On balance, the Toronto Maple Leafs’ problem this season has not been an inability to put the puck in the net. They currently rank fourth in the NHL in goals per game with 3.48 and have demonstrated the kind of scoring depth that was supposed to be a strength heading into the year.
Although the overall picture is promising, there is some concern when it comes to their super sophomores. Auston Matthews has been outstanding despite missing time, but the duo of William Nylander and Mitch Marner have scored a combined six goals – fewer than Connor Brown and half as many as James van Riemsdyk.
Now, both of these players – particularly Marner – are playmakers first, but they managed 41 tallies last season providing valuable secondary scoring to Matthews, Nazem Kadri, and van Riemsdyk. This year, not so much. So, what’s the problem?
The simplest answer is bad luck. Nylander and Marner are shooting a combined 5.4 percent, which is not in line with their skill sets. Last year, the two wingers shot 10.8 percent, finding the net precisely twice as often. If they had 12 goals right now they probably wouldn’t be moving up the lineup having their production questioned.
Otherwise it’s hard to see the difference in their games. In terms of both assists and possession numbers, their numbers are very similar to last year – with a nice Corsi boost for Marner.
If neither has fallen off when it comes to driving play or setting up teammates, the struggles pretty much amount to a shooting issue. Marner is finding his shot less and getting it through less frequently, whereas Nylander is going at the same rates as last season.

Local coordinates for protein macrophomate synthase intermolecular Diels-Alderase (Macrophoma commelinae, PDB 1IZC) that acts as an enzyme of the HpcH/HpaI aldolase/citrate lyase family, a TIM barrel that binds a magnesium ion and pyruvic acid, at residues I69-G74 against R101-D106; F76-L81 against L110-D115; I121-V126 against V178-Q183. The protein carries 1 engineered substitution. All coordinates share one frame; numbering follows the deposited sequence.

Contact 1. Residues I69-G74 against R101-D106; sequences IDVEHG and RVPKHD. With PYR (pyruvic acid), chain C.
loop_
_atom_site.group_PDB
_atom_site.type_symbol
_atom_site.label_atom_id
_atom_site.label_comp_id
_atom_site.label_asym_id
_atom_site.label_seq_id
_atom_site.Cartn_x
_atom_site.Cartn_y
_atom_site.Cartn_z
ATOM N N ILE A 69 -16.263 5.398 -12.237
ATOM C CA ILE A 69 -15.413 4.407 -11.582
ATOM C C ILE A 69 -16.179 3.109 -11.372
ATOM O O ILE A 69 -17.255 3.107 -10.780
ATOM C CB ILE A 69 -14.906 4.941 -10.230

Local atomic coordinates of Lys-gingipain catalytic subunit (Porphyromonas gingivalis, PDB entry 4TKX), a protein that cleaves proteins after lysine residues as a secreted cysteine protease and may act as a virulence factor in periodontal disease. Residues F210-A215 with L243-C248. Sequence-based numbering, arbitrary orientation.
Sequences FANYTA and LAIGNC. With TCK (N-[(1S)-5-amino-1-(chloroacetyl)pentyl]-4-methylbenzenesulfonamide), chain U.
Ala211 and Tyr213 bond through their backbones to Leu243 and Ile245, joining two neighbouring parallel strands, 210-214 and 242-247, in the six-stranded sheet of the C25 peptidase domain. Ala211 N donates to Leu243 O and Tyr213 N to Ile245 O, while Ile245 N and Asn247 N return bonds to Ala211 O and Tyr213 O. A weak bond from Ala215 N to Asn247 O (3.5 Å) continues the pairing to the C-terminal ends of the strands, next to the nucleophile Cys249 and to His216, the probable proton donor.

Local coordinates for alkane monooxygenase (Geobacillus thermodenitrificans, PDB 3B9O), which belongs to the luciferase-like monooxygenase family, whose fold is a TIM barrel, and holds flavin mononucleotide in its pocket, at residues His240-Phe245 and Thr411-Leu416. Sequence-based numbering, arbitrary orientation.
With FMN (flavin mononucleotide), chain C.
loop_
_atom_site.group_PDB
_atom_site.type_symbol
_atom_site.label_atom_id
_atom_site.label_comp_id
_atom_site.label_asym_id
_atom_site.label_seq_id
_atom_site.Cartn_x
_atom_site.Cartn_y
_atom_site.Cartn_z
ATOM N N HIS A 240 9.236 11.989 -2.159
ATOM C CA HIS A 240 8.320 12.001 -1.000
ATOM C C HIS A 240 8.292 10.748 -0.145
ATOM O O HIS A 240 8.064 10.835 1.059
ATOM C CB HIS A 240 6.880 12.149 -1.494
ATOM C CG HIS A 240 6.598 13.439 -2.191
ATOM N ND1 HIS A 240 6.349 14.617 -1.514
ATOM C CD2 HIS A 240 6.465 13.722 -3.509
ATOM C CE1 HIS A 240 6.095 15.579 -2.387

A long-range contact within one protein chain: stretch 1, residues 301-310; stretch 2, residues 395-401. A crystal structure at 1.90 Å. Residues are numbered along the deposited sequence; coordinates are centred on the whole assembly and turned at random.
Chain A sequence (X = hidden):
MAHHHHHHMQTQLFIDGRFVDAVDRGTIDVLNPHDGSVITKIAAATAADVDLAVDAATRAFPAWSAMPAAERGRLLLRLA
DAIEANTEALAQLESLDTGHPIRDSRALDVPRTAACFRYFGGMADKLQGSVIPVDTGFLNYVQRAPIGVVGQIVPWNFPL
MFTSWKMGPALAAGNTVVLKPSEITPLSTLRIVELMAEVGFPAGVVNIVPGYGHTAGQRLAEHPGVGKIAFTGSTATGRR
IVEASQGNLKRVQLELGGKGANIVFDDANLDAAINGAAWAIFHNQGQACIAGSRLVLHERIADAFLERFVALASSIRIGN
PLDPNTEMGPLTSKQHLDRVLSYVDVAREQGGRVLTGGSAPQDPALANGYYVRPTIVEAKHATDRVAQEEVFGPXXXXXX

It seems like there’s a little more substance to Marner’s slump, whereas his Swedish counterpart is doing approximately what he’s always done. That’s borne out by the Canadian’s shot charts – which show a little bit more perimeter shooting than he did last year.
Marner’s size is always going to prevent him from being the next Tomas Holmstrom in front of the net, but he can do a better job of getting low for opportunities off rebounds or on the power play.
For those determined to be worried about one of these two wingers, Marner is the more logical pick, but realistically neither is cratering offensively, even if their goal totals remain unimpressive. We’re talking about shooting slumps here, which are difficult to predict and understand.
Sidney Crosby didn’t score for 11 games this year, then he scored four in his next six. Brent Burns has one goal on 88 shots this season after finding the net 56 times in the previous two. These things just seem to happen, and just because they fit into the narrative of a “sophomore slump” that doesn’t make them any more meaningful.
If you think Mitch Marner has forgotten how to shoot, keep in mind that his last goal looked like this:
Similarly, Nylander’s last goal was this nasty number.
When it comes to shooting neither player is a slouch, with Nylander possessing an especially dangerous wrister. That’s a big reason why both were high draft picks who found success early in their NHL careers.
As players with unsustainably high shooting percentages like Brown (27.6%) and Kadri (19.3%) fall to earth a little bit in the games to come, Nylander and Marner are two of the best candidates to pick up the slack.
There are plenty of things Leafs fans should worry about from a sometimes-porous defence, to a dubious backup goaltending situation, to the fact the team is getting outshot virtually every night. William Nylander and Mitch Marner don’t belong in that category.